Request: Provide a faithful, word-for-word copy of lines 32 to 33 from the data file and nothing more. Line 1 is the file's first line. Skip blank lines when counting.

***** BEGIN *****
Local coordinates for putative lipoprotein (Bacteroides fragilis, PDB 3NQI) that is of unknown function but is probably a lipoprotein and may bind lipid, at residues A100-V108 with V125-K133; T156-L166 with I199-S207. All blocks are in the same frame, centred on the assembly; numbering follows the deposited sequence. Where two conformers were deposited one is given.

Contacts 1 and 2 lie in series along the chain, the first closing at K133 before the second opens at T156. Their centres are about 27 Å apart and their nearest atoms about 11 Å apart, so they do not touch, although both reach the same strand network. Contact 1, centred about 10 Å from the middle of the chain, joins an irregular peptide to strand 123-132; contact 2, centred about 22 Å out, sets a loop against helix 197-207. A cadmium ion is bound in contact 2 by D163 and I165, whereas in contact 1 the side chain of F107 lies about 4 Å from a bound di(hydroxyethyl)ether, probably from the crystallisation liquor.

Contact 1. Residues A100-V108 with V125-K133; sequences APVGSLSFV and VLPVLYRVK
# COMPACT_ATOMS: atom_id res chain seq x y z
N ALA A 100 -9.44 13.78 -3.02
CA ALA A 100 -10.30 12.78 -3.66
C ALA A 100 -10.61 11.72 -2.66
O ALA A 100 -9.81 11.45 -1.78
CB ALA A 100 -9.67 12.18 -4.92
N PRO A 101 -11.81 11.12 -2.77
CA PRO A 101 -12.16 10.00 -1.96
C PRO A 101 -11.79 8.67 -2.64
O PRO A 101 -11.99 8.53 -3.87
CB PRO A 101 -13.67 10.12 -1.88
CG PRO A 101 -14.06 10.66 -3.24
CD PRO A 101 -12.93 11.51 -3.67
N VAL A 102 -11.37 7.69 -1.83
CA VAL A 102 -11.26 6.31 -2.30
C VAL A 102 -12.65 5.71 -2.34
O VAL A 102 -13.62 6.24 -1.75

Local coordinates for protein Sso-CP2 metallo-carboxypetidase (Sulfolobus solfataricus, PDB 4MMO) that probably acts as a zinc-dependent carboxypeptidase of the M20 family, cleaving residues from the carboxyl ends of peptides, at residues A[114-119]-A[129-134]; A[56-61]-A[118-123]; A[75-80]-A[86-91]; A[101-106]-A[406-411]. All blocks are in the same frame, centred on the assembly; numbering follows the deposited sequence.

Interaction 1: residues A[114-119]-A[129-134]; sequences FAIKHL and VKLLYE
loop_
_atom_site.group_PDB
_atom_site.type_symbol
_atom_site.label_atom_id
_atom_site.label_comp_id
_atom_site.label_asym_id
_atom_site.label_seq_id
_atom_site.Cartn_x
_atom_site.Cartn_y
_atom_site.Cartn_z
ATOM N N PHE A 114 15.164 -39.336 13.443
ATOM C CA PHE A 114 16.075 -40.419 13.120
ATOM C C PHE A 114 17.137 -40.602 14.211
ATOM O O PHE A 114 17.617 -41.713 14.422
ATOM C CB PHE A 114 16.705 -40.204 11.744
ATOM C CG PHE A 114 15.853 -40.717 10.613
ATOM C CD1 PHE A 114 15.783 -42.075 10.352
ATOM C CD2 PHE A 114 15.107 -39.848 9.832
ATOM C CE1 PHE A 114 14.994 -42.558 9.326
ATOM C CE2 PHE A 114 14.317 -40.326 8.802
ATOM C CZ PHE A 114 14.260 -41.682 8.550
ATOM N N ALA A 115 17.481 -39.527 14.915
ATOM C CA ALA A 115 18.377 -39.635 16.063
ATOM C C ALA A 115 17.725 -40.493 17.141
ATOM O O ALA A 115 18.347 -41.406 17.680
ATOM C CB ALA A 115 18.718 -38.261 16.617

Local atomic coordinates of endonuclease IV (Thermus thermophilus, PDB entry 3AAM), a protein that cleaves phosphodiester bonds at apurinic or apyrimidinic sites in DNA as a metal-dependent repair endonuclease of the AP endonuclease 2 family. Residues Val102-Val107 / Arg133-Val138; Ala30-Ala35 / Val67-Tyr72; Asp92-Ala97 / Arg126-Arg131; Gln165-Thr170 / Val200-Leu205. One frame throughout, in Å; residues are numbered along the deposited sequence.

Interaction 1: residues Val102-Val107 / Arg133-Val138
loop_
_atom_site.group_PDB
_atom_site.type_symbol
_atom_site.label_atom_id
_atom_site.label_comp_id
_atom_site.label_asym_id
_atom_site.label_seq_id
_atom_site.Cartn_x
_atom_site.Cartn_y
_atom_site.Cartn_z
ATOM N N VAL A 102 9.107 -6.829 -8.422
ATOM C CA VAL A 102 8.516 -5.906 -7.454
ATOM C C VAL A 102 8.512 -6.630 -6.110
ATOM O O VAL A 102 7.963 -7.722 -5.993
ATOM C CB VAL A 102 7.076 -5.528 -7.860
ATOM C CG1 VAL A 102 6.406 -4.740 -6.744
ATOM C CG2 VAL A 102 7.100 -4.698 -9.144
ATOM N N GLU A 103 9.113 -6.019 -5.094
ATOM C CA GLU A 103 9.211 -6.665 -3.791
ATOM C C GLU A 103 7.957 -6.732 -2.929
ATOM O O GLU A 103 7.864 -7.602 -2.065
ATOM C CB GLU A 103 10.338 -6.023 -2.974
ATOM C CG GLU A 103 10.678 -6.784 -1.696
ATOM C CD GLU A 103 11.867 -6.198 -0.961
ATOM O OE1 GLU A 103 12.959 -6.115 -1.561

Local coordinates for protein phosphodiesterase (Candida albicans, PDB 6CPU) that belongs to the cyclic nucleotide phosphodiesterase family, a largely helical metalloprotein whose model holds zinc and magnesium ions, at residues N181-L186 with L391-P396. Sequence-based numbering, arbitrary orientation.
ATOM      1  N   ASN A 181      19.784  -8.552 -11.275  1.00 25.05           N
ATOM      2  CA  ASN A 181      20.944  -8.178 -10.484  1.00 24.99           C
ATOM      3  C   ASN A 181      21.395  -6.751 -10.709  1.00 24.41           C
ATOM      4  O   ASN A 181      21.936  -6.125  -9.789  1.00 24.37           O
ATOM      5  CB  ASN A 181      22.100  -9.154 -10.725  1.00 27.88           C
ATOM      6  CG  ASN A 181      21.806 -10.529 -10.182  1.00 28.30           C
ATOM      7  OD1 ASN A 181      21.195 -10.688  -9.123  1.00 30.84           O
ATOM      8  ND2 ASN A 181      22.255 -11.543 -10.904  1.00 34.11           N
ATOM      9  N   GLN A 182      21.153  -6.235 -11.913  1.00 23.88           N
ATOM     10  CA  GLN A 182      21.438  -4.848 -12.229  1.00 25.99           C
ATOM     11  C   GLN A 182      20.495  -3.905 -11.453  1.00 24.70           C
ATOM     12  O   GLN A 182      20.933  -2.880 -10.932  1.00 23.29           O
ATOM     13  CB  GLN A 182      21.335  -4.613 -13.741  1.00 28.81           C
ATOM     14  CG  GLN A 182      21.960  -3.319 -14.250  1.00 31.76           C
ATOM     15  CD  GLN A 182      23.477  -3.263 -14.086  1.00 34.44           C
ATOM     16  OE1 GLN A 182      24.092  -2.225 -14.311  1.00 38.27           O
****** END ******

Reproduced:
_atom_site.Cartn_z
ATOM N N PHE A 114 15.164 -39.336 13.443